Since my wrist recovered earlier this year I have been steadily getting back into playing again. I began orchestral playing again this season and have been invited as a soloist to perform a concerto next season which I’m delighted about. I have also started taking deps for weddings, parties and other functions again on my electric violins. This weekend just gone I had one such function crop up, and my husband was also out working so we had to factor childcare into the equation.
Well that was the first hurdle. My husband was working in Eastbourne and myself in Guildford so we both had a bit of a journey (my sat nav took me past lakeside and bluewater 1 week before christmas, not the most sensible route!). In order to allow for traffic and be set in time we had to leave at 4 and 4:30 respectively and neither of us would finish and get back before 1am. So the shortest time I needed childcare for would be 9 hours. Now I don’t know about your neck of the woods, but our childcare comes at a charge of £7 per hour so I was looking at £63 childcare fee’s before I started. Then add to that the guzzling petrol tank for the journey and what’s left doesn’t muster a particularly inspiring fee for being out of the house for 9 hours.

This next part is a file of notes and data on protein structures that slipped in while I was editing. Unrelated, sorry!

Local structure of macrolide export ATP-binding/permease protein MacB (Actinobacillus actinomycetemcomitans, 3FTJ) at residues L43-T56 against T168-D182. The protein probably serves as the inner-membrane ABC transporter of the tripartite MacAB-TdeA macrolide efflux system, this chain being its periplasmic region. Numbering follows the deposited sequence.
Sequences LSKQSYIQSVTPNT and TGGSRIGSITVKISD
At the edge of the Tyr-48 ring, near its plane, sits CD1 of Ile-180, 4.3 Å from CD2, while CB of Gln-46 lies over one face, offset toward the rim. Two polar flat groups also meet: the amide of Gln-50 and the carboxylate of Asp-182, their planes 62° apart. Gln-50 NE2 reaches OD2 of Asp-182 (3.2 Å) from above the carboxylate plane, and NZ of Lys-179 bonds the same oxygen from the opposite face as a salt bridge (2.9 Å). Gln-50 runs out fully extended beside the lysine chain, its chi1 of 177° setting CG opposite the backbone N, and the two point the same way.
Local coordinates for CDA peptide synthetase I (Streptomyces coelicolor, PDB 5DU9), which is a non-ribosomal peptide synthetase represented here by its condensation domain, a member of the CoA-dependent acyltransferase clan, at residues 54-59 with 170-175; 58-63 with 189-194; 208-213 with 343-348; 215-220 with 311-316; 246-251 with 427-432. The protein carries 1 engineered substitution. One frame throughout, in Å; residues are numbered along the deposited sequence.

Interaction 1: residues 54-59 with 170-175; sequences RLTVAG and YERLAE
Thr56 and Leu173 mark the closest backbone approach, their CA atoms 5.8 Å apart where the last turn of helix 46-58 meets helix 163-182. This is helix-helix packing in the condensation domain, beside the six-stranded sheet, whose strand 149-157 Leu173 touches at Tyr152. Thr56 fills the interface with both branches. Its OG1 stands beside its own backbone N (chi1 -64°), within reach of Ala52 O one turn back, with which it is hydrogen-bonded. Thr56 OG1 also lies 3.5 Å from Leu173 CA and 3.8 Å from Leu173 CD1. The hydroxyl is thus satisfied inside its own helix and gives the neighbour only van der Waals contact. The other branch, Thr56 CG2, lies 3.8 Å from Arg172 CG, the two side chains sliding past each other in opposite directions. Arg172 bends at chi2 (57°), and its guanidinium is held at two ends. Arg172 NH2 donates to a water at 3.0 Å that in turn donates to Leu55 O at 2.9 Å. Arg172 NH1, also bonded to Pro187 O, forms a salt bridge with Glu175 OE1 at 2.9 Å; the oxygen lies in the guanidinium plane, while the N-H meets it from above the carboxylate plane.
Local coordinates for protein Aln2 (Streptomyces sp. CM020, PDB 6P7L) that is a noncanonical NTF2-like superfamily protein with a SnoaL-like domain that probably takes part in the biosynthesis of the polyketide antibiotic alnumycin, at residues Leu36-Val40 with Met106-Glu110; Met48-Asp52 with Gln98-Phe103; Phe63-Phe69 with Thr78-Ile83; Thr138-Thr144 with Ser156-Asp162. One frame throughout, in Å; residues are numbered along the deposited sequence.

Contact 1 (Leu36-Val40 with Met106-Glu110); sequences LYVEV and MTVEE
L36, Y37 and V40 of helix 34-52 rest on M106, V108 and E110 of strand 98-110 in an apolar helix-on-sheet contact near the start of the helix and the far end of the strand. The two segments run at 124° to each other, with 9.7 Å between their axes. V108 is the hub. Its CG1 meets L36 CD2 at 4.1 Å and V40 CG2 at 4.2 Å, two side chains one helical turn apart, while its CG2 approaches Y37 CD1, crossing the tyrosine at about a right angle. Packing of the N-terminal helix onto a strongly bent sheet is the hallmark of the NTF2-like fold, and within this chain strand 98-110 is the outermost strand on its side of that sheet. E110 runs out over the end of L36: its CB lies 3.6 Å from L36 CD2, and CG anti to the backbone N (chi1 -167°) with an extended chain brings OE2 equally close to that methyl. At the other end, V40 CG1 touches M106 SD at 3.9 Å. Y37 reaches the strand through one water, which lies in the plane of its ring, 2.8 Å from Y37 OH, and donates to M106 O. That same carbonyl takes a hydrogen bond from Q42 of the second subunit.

All my life if a gig has come up, I’ve looked in my diary and if I’m free and want to play then I just say yes. As a gigging mummy there is a whole other set of criteria that have to be considered. First, is my husband working that night or home? If he is home then I can say yes and if he gets a gig too then we worry about it as it comes up. If he is also working then I can only really say yes if I can find suitable and available childcare. So these days I need to work out what time a gig starts and finishes, what time I need to leave the house, what time I’ll get back. Then I have to find out who is available for childcare before I can commit. Once I’ve calculated the cost of the petrol and childcare I then have to consider if it is financially worth my while to be out of the house for 9 hours not to mention have the stress of the late night (no lie ins with my early bird boys!).
None the less, I have to say I still absolutely love playing live, I don’t play my electric violins so often these days – they certainly don’t get out of the cases unless I am gigging, and while I play I’m not thinking about what I’ve bought the kids for christmas, how many chairs we’ll need when everyone comes round, when I’m going to fit the food shopping or doing the business accounts in. I’m absorbed in the music and I am not Karen the mum, wife or business woman, I’m just Karen playing her violin again for that period of time. I wear a fancy frock, a bit of make up and I communicate with people musically rather than verbally and watch all the punters (sorry, couldn’t think of a more appropriate word!) having a lovely time and enjoying themselves.